Ilias Lalaounis Jewelry Museum
|Location||12 Kallisperi Str.,
|Public transit access||Athens Metro stations:
Ilias Lalaounis Jewelry Museum (often referred to as the ILJM) is a museum in Athens, Greece, created by the renowned Greek jewellery designer Ilias Lalaounis. The ILJM is located near the Acropolis, at the corner of Karyatidon and Kallisperi streets. It comprises 50 collections of a total of over 4,000 jewels and small ornaments dedicated to the history and art of jewellery making. The permanent exhibition displays more than 3000 pieces designed in the period 1940-1992.
The buildings- Architecture- History
The Ilias Lalaounis Jewelry Museum is housed in two adjoining buildings which are connected internally: one located at 12 Kallisperi Street and the second facing Karyatidon Street.
The building at 12 Kallisperi Street dates to the 1930s Athenian modernist movement. From 1968 until the museum’s founding, the workshops of Ilias Lalaounis Greek Gold, the first modern jewelry workshops in Greece, were located here. Today this building houses the museum exhibition spaces on two levels, a gift shop, a café and an auditorium/hall which can be used for a variety of functions. There is also a rooftop terrace. The museum was renovated in 2003-2004 based on the architectural plans of French architect, Bernard Zehrfuss (1908-1996), while the project was carried out by Greek architect, Vassilis Gregoriadis. The ILJM was the first museum in Greece designed to be accessible for visitors with disabilities.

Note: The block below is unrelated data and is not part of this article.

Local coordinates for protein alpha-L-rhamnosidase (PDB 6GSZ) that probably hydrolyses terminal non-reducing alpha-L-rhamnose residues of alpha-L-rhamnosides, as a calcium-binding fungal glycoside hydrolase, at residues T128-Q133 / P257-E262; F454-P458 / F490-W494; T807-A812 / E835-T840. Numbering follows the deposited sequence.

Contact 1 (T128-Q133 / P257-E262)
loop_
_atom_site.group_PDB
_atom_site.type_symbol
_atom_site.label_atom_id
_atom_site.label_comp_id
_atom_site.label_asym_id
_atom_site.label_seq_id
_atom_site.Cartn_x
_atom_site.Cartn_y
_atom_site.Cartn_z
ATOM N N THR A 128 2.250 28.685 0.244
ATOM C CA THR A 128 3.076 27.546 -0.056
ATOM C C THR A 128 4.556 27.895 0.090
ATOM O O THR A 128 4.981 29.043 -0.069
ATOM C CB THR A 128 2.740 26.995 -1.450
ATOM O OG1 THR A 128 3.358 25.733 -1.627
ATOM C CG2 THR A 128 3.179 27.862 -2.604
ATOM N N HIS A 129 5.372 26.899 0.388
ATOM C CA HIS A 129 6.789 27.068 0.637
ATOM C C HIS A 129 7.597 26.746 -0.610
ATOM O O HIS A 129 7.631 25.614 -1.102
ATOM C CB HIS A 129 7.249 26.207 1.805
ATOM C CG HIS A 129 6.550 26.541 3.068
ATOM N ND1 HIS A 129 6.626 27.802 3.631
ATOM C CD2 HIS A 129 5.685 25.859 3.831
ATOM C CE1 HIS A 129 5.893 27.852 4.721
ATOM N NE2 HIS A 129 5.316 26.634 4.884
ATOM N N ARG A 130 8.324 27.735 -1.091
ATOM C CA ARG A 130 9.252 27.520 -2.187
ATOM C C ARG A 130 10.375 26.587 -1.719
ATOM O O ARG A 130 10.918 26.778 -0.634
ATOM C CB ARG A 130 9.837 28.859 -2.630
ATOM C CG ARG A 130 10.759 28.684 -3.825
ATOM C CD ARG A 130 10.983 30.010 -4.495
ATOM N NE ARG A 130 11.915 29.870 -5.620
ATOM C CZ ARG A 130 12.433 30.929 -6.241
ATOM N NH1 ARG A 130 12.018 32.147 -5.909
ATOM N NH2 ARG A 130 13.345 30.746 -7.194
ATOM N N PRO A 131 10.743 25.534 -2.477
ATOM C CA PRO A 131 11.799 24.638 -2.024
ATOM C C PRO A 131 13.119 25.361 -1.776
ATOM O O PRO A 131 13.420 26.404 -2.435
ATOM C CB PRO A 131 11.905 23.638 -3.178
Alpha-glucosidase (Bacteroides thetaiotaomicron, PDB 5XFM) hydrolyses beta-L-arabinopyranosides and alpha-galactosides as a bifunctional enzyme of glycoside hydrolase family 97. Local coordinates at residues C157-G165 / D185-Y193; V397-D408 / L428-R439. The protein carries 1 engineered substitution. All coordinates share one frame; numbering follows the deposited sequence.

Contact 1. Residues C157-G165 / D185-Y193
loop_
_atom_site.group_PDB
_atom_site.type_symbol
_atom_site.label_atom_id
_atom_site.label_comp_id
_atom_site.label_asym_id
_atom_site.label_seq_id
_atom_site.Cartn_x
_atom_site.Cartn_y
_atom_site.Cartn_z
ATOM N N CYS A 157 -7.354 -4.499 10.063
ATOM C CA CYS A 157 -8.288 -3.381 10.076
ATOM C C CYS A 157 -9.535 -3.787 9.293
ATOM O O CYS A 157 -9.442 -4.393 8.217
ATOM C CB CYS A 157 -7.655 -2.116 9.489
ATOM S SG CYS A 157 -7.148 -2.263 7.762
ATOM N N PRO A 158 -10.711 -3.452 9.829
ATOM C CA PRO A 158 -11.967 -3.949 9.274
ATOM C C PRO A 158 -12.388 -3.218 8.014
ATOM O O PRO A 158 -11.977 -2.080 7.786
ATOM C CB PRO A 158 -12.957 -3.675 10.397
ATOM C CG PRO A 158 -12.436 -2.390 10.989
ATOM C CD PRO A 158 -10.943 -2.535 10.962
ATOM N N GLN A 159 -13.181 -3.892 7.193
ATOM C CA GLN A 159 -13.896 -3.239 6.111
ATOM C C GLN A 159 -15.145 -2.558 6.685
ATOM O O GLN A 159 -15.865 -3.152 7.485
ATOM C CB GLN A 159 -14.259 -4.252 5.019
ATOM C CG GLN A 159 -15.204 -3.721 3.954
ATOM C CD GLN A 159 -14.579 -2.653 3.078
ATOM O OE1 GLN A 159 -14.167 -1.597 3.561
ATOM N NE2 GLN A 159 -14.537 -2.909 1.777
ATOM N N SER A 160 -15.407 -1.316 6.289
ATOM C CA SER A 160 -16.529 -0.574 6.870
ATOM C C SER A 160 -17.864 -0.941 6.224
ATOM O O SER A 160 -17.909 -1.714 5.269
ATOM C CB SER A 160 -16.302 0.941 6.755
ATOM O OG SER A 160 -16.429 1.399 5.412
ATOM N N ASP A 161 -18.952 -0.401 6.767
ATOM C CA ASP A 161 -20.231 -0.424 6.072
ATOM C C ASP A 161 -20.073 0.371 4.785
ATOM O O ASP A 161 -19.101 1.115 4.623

The building facing Karyatidon Street is Art Deco and probably dates to the 1920s. Originally it was the home of the museum’s founder and namesake, Ilias Lalaounis. Today it houses the museum’s offices and extensive research library.
The permanent exhibition features over 3,000 jewelry items and micro-sculptures from 50 collections designed by Ilias Lalaounis between 1940 and 2002. Among others, collections include those inspired by prehistoric art, the art of Ancient Greece, the art and architecture of Byzantium, 15 different world cultures, nature and technology, as well as special commissions such as the Olympic torch and ceremonial swords.
The ILJM’s mission is foremost educational. The ILJM offers a multitude of educational programs for school children from pre-school through high school, adults, special interest and special needs groups. It organizes lectures, seminars and workshops on jewelry and the decorative arts. Internships for university students are available.
The ILJM research library contains more than 5000 volumes, including some rare ones. Its holdings are focused on jewelry, the history of art, folk art, design, photography, architecture and the decorative arts in general. It is open to the public by appointment.
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